Bong Joon-ho’s Palme d’Or-winning satire is easily the South Korean writer-director’s best film since Memories of Murder (2003), exhibiting the earlier film’s formal control and mounting suspense while incorporating the trenchant insights into class conflict he displayed in Snowpiercer (2013). The members of a poor family that manipulates the system in order to live by barely working scam their way, one by one, into servant jobs for a wealthy family that remains blind to the others’ machinations as long as they don’t disrupt their own lazy lifestyle. The film is unsubtle in its commentary on contemporary society’s concentration of wealth in the hands of a few; however, Bong complicates the satire with a dark second-act revelation that points to how our unjust economy forces the bottom portion of society to fight (in this case literally) over dwindling resources. Throughout, the director’s camerawork and mise en scene are impressively subtle, carefully parsing out information about characters and setting to force viewers to stay alert to the tiniest details. In Korean with subtitles.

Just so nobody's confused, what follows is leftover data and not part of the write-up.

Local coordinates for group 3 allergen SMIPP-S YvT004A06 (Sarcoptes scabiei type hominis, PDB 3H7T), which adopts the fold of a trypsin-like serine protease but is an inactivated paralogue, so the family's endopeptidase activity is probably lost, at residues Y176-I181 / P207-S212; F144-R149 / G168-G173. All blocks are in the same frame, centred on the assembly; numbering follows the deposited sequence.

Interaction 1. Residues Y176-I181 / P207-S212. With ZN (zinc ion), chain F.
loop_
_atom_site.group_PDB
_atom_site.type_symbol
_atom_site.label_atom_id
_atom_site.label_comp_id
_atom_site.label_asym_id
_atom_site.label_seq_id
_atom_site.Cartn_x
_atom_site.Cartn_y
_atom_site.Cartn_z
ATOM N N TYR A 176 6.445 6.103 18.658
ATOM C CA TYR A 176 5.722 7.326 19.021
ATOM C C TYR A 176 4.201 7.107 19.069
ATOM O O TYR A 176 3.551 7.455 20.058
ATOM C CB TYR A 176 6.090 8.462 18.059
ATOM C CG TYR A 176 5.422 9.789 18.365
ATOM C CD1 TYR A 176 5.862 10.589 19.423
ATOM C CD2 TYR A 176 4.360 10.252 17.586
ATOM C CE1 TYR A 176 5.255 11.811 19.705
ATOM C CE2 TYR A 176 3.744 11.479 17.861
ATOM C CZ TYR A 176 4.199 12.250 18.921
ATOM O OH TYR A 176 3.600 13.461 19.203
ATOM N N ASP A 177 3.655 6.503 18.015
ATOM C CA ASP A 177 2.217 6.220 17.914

By Ben Sachs